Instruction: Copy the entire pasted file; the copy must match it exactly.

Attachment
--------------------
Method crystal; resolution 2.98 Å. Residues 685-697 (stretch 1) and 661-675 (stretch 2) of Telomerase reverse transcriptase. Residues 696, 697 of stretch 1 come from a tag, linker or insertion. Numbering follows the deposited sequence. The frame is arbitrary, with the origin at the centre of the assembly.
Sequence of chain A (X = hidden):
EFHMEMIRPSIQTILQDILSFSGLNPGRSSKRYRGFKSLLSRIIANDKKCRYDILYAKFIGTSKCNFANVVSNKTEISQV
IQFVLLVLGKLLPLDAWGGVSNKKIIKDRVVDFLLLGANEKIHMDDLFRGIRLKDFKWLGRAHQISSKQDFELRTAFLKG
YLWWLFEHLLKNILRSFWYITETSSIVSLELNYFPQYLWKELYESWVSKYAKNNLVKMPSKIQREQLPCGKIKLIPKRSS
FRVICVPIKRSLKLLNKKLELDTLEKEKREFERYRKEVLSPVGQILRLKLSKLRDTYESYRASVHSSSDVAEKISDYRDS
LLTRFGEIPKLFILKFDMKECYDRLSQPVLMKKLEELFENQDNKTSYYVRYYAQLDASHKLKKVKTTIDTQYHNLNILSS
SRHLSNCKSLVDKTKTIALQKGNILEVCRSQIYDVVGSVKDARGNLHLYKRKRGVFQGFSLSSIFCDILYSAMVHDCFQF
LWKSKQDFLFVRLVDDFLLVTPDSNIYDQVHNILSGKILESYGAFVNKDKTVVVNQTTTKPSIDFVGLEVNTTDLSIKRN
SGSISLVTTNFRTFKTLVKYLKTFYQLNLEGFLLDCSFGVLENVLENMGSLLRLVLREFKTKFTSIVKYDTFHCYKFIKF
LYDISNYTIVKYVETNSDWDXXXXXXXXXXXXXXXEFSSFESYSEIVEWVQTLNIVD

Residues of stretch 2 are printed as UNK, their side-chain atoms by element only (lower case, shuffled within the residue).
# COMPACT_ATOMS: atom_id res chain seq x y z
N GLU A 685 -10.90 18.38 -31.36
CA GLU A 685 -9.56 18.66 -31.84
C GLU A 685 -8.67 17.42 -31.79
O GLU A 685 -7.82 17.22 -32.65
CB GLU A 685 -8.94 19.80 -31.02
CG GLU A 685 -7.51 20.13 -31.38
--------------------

Method crystal; resolution 2.98 Å. Residues 685-697 (stretch 1) and 661-675 (stretch 2) of Telomerase reverse transcriptase. Residues 696, 697 of stretch 1 come from a tag, linker or insertion. Numbering follows the deposited sequence. The frame is arbitrary, with the origin at the centre of the assembly.
Sequence of chain A (X = hidden):
EFHMEMIRPSIQTILQDILSFSGLNPGRSSKRYRGFKSLLSRIIANDKKCRYDILYAKFIGTSKCNFANVVSNKTEISQV
IQFVLLVLGKLLPLDAWGGVSNKKIIKDRVVDFLLLGANEKIHMDDLFRGIRLKDFKWLGRAHQISSKQDFELRTAFLKG
YLWWLFEHLLKNILRSFWYITETSSIVSLELNYFPQYLWKELYESWVSKYAKNNLVKMPSKIQREQLPCGKIKLIPKRSS
FRVICVPIKRSLKLLNKKLELDTLEKEKREFERYRKEVLSPVGQILRLKLSKLRDTYESYRASVHSSSDVAEKISDYRDS
LLTRFGEIPKLFILKFDMKECYDRLSQPVLMKKLEELFENQDNKTSYYVRYYAQLDASHKLKKVKTTIDTQYHNLNILSS
SRHLSNCKSLVDKTKTIALQKGNILEVCRSQIYDVVGSVKDARGNLHLYKRKRGVFQGFSLSSIFCDILYSAMVHDCFQF
LWKSKQDFLFVRLVDDFLLVTPDSNIYDQVHNILSGKILESYGAFVNKDKTVVVNQTTTKPSIDFVGLEVNTTDLSIKRN
SGSISLVTTNFRTFKTLVKYLKTFYQLNLEGFLLDCSFGVLENVLENMGSLLRLVLREFKTKFTSIVKYDTFHCYKFIKF
LYDISNYTIVKYVETNSDWDXXXXXXXXXXXXXXXEFSSFESYSEIVEWVQTLNIVD

Residues of stretch 2 are printed as UNK, their side-chain atoms by element only (lower case, shuffled within the residue).
# COMPACT_ATOMS: atom_id res chain seq x y z
N GLU A 685 -10.90 18.38 -31.36
CA GLU A 685 -9.56 18.66 -31.84
C GLU A 685 -8.67 17.42 -31.79
O GLU A 685 -7.82 17.22 -32.65
CB GLU A 685 -8.94 19.80 -31.02
CG GLU A 685 -7.51 20.13 -31.38